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10:16 am

Quarter after.  What is quarter of?  I’ve never understood that one.  Quarter of, is it before or after?  Whatever.  Why quibble over a preposition, there is no before or after.  Time enough yet.  Always time.  Where is this?  Ah yes, the last time.  That’s where.  Wait.  Have to go for Molly’s lotion.  When did I get it last?  No prescription.  Alchemist can look it up.

[The shop door rings as Bloom enters.  A toothache he had been experiencing is suddenly cured]

Mary Magdalene: Can I help you?

Bloom:  Yes, a shrunken skull, the philosopher’s stone, a lemony soap, and a refill of a prescription lotion for Molly Bloom.

Mary Magdalene:  Is she in our system?

Bloom:  [with a drugged mental excitement] Yes.

Mary Magdalene:  And you could use a cure for that dandruff.

Bloom:  Not for me.  Do you mean me?

Mary Magdalene: [Mixing ingredients in an alabaster jar]  No of course not.  Let’s see, need to rinse scalp with a little laurel and green tea steeped in distilled water.  Any allergies?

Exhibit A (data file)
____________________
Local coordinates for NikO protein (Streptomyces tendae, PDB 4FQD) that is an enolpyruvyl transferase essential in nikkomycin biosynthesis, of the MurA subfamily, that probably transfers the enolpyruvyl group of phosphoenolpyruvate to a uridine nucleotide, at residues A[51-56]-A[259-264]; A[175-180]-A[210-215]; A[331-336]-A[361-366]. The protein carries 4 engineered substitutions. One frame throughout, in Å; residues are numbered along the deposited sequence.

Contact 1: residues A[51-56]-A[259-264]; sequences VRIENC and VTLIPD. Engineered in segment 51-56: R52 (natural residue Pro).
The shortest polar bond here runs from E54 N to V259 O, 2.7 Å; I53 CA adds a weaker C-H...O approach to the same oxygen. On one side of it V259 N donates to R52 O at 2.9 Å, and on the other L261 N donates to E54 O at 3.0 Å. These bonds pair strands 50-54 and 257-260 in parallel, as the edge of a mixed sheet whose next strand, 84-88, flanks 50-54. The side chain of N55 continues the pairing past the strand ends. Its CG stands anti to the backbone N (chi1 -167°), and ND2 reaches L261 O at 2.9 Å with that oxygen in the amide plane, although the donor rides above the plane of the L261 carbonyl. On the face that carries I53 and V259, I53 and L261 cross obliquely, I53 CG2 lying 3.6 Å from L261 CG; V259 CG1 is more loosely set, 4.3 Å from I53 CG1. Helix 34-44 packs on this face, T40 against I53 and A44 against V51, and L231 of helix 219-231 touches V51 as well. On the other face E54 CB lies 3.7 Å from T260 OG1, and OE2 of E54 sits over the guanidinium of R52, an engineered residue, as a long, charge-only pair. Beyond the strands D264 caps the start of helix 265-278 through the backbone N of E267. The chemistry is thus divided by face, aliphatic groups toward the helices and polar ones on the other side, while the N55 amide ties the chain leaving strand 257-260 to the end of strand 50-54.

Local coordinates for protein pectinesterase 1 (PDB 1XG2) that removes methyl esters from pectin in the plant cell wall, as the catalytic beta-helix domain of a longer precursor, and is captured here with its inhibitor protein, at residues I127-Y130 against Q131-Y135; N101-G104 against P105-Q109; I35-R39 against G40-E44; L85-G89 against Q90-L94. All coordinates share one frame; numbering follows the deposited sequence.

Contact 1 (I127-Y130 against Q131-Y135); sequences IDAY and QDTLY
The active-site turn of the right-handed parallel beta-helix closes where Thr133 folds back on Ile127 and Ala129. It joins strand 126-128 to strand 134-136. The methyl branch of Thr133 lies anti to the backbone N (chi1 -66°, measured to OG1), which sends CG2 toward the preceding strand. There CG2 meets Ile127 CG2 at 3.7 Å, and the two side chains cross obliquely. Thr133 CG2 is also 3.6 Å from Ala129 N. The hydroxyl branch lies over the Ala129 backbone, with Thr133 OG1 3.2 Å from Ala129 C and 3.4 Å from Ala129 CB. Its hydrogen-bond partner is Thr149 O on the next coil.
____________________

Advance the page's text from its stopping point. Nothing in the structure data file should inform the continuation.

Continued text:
Bloom: Bee stings, so please not an electuary.  Can’t be too careful.

[Mary Magdalene hands Bloom the jar then whacks him across the face]

Bloom:  [With obvious pleasure] Why?

Mary Magdalene:  In case of reaction.  Want to be careful.  Anything else?  Having trouble sleeping?  Maybe some chloroform?  Laudanum?  How about a nice love philtre?

Bloom:  Does it constipate?

Mary Magdalene:  Clogs the pores.  Or the phlegm rather.

Bloom:  Can you mix it into Molly’s lotion?

Mary Magdalene:  Ah yes.  A remedy where you least expect it.  That’s the acid test.

Bloom: [Coyly] I’ll come for it later.  You know, you ought to physic yourself a bit.

Mary Magdalene: [flirtatiously]  And gradually change my character?  You have a bit of pluck!  Now as for Molly’s lotion, tell her she wants to be careful.  Too much and she will experience a lifetime in a night.

Bloom: [Exiting, inhaling slowly the keen reek of drugs]  Yes.  I said yes.  I will.  Yes.